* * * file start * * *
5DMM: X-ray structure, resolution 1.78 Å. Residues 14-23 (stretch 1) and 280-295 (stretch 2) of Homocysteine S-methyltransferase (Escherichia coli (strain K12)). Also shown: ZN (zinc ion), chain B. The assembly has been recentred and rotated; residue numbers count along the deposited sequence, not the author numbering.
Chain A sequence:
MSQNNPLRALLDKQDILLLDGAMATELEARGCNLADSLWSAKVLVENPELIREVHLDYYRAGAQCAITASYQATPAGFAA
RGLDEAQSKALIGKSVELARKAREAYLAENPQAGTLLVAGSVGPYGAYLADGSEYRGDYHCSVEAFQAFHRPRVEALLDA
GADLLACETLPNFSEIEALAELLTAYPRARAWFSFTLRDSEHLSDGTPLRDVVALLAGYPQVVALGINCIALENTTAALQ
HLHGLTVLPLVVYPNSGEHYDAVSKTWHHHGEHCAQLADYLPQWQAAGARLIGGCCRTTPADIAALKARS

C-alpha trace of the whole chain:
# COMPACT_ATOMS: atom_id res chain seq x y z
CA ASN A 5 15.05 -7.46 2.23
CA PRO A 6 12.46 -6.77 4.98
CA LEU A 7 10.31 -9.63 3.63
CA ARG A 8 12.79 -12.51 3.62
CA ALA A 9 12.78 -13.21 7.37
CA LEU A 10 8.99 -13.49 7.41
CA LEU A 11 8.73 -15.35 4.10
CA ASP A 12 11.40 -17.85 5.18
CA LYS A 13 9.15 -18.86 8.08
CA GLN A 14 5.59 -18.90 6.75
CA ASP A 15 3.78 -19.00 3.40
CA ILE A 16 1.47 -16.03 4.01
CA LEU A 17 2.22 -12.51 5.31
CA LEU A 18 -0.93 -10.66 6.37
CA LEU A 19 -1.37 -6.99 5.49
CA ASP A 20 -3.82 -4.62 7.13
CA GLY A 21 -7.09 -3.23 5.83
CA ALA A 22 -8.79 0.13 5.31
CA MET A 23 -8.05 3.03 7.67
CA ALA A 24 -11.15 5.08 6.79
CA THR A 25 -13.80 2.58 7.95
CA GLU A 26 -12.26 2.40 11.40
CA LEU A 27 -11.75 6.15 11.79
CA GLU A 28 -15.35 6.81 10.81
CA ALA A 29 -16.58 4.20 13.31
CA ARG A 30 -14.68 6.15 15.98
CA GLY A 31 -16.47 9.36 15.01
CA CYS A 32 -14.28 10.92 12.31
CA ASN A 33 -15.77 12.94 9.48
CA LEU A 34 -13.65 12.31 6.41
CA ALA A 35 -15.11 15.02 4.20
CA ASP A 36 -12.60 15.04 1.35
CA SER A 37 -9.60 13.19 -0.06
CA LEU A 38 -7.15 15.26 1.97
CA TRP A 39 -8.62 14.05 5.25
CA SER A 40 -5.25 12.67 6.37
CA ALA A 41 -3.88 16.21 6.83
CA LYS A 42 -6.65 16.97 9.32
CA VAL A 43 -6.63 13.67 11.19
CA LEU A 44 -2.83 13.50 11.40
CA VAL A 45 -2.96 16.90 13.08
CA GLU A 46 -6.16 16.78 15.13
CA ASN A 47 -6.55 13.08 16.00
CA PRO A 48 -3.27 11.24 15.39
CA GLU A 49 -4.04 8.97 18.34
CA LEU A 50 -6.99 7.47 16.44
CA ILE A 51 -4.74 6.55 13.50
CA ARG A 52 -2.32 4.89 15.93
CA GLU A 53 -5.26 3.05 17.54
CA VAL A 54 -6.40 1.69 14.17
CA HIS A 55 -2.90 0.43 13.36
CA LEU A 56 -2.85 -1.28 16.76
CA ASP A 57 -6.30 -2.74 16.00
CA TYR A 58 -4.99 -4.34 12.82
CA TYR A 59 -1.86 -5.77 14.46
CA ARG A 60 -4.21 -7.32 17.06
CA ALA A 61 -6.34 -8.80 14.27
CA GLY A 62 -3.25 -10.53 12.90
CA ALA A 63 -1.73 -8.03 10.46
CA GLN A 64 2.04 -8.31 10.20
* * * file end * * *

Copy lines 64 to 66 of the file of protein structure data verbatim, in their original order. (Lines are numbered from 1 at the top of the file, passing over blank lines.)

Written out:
CA ARG A 60 -4.21 -7.32 17.06
CA ALA A 61 -6.34 -8.80 14.27
CA GLY A 62 -3.25 -10.53 12.90